Some graduate students dread their semesters as teaching assistants. Dr. Trista Strauch looked forward to it. Strauch, an instructor in the Department of Animal Sciences at the University of Missouri, said teaching gives her a chance to share animal science with new students.
“My family has always been involved in teaching,” said Strauch. “I really enjoy the classroom, and I really enjoy the students.”
On Mar. 13, Strauch received the 2013 ADSA Midwest Branch / ASAS Midwest Section Outstanding Young Teacher Award. Her work at the University of Missouri helps students prepare for careers in wild animal management.
Strauch is the academic advising coordinator for student in the Captive Wild Animal Management minor at the University of Missouri. She develops new courses for the minor and works closely with the university’s Fisheries and Wildlife Sciences Department.
In an interview with the American Society of Animal Science, Strauch said it is important for her students to get first-hand experience working with animals. Though she is an instructor now, Strauch has a strong research background.
After earning a Bachelor’s degree in animal science at the University of Missouri in 1997, Strauch went on earn a Master’s degree in ruminant nutrition and reproduction at the University of Missouri in 1999. After graduation, Strauch headed to Texas A&M University to earn a PhD under legendary reproductive physiologist Dr. Ron Randel.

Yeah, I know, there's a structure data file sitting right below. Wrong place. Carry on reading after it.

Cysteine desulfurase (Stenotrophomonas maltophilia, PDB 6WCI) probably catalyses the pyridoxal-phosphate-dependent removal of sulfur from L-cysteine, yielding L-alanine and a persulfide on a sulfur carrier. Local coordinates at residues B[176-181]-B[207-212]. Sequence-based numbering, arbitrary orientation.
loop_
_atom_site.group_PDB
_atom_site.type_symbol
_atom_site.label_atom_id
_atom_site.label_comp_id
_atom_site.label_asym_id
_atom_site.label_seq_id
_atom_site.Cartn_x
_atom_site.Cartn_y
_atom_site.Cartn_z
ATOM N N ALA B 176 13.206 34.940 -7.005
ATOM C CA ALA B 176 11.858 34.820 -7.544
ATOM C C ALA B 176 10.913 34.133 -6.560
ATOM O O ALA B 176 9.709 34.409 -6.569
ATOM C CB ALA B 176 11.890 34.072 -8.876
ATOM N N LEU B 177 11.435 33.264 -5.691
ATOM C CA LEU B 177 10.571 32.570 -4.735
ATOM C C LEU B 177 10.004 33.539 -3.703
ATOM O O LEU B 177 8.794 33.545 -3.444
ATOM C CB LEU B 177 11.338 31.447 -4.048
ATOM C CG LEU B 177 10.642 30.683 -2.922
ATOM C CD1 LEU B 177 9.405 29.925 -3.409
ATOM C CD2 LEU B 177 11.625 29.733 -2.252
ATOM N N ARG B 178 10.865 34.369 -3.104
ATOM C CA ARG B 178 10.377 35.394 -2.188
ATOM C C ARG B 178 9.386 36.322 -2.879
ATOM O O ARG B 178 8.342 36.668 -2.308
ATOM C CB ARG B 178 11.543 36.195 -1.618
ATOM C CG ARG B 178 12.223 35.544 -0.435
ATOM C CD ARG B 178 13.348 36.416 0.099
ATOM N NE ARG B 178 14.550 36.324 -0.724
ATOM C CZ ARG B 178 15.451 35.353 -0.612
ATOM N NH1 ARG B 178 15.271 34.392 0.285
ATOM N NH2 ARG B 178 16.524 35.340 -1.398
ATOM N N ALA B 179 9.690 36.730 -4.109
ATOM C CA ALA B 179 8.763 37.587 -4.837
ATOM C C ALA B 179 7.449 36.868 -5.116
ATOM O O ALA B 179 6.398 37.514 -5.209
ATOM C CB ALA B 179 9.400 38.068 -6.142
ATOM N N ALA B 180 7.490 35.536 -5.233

“Doc [Randel] was a fabulous mentor,” Strauch said. “One of the greatest things he always said was ‘Lead with your strength.’ I feel like I am doing that when I working with the students.”
Strauch said several mentors helped share her career. She said Dr. James Spain and Dr. Mike Smith taught her a lot about teaching during graduate school at the University of Missouri. Dr. Chris Skaggs was an important teaching mentor during her time at Texas A&M University.
“I feel like I learned a lot from the three of them,” Strauch said.
Today, Strauch develops internship opportunities for students at the University of Missouri. She recommends that students try working with many different species—especially if they hope to become instructors themselves.
“They’re not really going to know what they’re going to be teaching in the future,” Strauch said.
Strauch has also received the University of Missouri Provost’s Outstanding Junior Faculty Teaching Award, MU Excellence in Advising Award, CAFNR Outstanding Advisor Award, Missouri Academic Advising Association Outstanding Faculty Advisor Award and the prestigious 2012 NACADA Excellence in Advising Award.
The American Dairy Science Association (ADSA) Midwest Branch / American Society of Animal Science (ASAS) Midwestern Section Outstanding Young Teacher Award is given to educators who make significant contributions early in their careers. The 2013 award was sponsored by the ASAS Foundation.
American Society of Animal Science
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